Time Warner Cable is changing the way some people pay for cable. On Thursday Time Warner will start to test a service that charges customers of high-speed Internet service based on their usage.
Subscribers in Beaumont, Texas, will be charged $1 per gigabyte above monthly allowances, a company spokesman told Reuters. Consumers in the test region will be offered several levels of service, and if they stay in it, they stay within the contract, no additional charges (similar to cell phone plans).
A $29.95 per month plan for 768 kilobits per second and a 5 gigabyte limit would let users send and receive about 349,525 e-mails, play 170 hours of online games, or download 1,383 digital songs per month. Or there is a $54.90 monthly fee for a 15-megabit-per-second service and a 40 gigabyte monthly limit would allow subscribers to watch 124 hours of standard-definition videos or download 11,070 songs.
The new policy is intended to address the top 5 percent of users, who have spent a “disproportionate” amount of time on Time Warner Cable’s network, a company spokesman said. These people are “taxing the infrastructure,” the spokesman continued. “In order to make investments in the infrastructure, we have to find the revenue to pay for it.”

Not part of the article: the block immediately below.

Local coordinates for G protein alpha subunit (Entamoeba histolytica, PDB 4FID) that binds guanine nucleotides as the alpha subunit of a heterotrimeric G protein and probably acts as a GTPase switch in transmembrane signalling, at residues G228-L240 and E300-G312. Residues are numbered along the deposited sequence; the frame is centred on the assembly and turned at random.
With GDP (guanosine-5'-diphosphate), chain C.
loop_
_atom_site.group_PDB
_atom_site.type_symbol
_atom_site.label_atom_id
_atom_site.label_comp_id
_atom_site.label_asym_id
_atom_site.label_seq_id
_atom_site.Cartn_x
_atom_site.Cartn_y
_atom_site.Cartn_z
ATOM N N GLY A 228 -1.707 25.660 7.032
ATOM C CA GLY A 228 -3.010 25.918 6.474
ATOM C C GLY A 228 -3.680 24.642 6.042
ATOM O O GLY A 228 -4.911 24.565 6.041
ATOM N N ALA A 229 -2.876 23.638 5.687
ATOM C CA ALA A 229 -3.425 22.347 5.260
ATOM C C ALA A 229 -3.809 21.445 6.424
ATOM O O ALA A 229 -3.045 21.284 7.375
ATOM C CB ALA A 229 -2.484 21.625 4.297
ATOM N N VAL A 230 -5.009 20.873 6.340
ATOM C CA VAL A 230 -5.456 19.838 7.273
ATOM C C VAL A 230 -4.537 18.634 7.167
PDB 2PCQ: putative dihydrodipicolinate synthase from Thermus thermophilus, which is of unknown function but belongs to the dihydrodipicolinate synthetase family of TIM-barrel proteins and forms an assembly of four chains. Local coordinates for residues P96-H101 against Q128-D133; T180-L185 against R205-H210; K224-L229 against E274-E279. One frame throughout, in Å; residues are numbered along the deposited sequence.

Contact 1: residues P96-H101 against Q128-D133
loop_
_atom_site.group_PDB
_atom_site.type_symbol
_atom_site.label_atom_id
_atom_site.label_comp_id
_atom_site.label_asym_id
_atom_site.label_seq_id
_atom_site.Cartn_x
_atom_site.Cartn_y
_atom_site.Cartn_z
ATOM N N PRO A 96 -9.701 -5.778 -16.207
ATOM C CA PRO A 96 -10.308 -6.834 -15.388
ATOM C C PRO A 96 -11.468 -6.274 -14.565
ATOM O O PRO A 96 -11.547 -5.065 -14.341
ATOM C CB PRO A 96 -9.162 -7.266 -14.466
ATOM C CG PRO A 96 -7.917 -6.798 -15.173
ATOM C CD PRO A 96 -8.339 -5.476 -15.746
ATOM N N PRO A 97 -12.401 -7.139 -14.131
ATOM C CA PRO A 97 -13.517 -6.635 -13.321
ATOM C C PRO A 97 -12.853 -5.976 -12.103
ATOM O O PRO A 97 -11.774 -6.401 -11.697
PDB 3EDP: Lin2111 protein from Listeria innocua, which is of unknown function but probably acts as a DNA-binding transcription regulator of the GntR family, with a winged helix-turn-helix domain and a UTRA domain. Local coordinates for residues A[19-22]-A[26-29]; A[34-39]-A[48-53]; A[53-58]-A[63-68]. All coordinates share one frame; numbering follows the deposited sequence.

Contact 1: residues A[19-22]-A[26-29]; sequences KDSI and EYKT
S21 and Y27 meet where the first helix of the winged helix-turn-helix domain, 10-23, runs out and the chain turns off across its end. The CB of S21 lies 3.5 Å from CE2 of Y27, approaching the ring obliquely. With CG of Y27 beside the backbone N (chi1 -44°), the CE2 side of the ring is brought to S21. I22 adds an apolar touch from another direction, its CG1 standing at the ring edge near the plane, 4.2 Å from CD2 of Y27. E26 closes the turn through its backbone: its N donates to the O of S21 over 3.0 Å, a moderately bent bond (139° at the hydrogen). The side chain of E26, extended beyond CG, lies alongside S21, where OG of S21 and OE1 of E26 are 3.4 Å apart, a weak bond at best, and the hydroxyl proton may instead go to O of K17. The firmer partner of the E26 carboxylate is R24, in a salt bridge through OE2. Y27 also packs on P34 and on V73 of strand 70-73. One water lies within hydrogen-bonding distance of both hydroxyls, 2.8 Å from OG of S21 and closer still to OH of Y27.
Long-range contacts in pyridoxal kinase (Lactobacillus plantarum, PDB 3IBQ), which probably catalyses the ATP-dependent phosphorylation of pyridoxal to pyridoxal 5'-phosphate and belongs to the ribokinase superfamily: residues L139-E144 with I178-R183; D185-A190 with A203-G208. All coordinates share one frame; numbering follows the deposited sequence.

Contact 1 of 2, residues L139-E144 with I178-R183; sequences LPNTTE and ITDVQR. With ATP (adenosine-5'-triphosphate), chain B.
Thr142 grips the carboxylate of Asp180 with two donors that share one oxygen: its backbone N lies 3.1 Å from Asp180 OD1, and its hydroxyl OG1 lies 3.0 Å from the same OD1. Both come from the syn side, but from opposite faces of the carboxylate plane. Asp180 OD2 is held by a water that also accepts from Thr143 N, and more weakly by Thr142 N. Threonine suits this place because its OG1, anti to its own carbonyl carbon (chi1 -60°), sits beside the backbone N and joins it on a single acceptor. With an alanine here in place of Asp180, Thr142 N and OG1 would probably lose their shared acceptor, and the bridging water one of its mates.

Now, I understand that business models change. But, how do you roll this out? We constantly find ourselves looking for ways to make more money and squeeze more out of the customers we already have, but this will be interesting to see how many customers Time Warner loses because of the restrictions implemented.
We find similar problems throughout the Internet, and for me, especially in regards to online publishing. Many users feel that everything online should be free, especially if it started free. If you were required to pay $1 to read each news article written online, most people would leave before even seeing its content. But with skyrocketing paper, printing and mailing costs, magazine publishers are searching for additional ways to make money.
The one catch I foresee is that people will not pay for it.
Good luck Time Warner. (Oh, I should have mentioned this earlier. Look what happened to AOL. They used to hand out these discs with hours of Internet access on them.)
*This blog was written by guest and former student Ryan Kline
><(("> Scott Baxley
Scott is a ><(("> Team member at Catch Your Limit, a management firm with offices in Tallahassee, FL and Richmond, VA. To learn more, visit www.catchyourlimit.com.